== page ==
Design volunteering in Laos
A logo redesign and some exploration of the Lao script
During my stay in Laos in 2009, I had the opportunity to witness some of the great work done by the Lao Rugby Federation. The LRF is the governing body for all rugby activities in the Lao PDR, focusing on developing the sport through a school and community development programme, supporting domestic and elite teams, and providing financial and administrative support to the sport. Seeing the huge difference something as seemingly little as a game can do for the life of these kids was pure pleasure. Working for the redesign of the Vientiane Lions logo was therefore a particularly rewarding task.
The old logo had a solid base with an interesting rendering of a Lion’s head, but the type and details of drawing and execution deserved some brushing-up.
Typography as a distinct domain is practically inexistent in Laos. Little surprise that a country that ranks 139rd (out of 179 in 2014) in the Human Development Index and that has an estimated 78 million unexploded US-bombies to dispose has other priorities. However, being a typographer, there is nothing wrong with making a minute contribution in my own domain.
I tried to approach the subject by looking at the sources. A rich lettering trade provided plenty of inspiration and writing exercises gave me first insights into the Lao script.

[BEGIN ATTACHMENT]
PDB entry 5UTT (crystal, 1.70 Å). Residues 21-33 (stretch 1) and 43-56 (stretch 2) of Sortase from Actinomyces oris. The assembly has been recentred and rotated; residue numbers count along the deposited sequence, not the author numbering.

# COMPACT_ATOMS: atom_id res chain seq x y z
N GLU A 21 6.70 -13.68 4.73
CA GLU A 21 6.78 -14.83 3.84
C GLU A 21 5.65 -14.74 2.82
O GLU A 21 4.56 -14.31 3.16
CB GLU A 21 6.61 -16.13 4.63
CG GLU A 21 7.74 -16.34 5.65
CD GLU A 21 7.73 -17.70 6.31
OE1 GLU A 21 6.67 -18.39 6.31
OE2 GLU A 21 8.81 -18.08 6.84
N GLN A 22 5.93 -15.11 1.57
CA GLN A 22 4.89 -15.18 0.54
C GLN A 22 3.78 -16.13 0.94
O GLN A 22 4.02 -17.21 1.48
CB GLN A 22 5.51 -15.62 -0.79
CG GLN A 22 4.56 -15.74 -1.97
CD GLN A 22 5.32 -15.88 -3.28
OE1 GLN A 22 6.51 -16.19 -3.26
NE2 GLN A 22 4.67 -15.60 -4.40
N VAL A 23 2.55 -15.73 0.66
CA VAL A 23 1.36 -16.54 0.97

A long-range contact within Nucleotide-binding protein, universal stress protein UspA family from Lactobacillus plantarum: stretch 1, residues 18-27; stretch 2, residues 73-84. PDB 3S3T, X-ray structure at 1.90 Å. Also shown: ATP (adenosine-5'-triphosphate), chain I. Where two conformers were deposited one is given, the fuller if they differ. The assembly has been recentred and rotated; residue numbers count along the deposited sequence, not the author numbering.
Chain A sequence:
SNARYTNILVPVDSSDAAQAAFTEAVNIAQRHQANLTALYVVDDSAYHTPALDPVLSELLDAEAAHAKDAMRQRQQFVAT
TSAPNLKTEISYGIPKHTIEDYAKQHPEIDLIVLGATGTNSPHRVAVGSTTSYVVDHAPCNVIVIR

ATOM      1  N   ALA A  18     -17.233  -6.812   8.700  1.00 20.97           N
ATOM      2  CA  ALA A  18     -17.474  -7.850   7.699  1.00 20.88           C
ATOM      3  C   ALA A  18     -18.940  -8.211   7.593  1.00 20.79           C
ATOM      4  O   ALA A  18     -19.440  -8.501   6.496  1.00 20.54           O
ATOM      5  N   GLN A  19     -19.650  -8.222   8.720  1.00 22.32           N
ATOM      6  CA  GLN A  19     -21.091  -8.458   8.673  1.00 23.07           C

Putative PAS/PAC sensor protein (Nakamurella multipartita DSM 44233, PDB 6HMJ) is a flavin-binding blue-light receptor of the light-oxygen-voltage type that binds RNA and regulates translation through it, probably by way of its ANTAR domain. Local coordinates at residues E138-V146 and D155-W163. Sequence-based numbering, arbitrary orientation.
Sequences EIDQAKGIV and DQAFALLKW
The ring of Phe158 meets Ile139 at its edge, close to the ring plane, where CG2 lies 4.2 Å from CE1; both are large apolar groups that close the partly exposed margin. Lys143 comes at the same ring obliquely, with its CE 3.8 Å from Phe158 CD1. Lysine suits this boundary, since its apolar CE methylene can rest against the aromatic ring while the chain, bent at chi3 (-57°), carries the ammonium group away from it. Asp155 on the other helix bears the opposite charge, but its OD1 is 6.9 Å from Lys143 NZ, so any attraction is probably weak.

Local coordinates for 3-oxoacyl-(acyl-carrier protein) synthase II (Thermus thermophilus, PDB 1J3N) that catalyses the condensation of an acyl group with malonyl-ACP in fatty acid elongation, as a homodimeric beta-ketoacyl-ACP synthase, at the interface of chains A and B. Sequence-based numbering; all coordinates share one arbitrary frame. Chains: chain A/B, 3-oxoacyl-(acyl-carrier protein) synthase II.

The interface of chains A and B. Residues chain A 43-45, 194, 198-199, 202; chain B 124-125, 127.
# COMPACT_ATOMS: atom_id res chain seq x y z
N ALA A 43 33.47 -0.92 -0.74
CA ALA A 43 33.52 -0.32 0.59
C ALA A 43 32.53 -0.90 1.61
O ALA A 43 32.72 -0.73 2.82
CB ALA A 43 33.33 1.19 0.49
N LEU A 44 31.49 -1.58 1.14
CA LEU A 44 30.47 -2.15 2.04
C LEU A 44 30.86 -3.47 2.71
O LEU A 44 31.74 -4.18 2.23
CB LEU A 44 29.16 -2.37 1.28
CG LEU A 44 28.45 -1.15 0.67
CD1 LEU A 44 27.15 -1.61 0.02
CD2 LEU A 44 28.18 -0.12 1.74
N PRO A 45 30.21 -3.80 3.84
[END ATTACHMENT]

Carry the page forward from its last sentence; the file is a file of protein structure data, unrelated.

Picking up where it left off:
The ubiquitous Saysettha OT for the Lao script (sample below) is a free download with a very honourable and straightforward goal: making Lao script accessible for computing. Since this typeface is used in a wide range of applications, it is something like the generic typographic image of Lao script today, comparable to Arial in the Latin script world.
In the design of the Vientiane Lions logo, I tried to come up with a word-mark that adds a unique look while respecting conventional practice. In the analysis of Saysettha I noticed some details that had to be addressed. Especially black spots at stroke-overlaps, edgy conversions from straights into curves, inconsistent stroke treatment and faulty mark positioning were issues I tried to overcome. The final result highlights some of the elements that were addressed for a consistent, even and balanced look.
One application of the new logo is on merchandise, with the resulting t-shirts one additional means to obtain much needed funding for the continuation of Lao Rugby’s activities.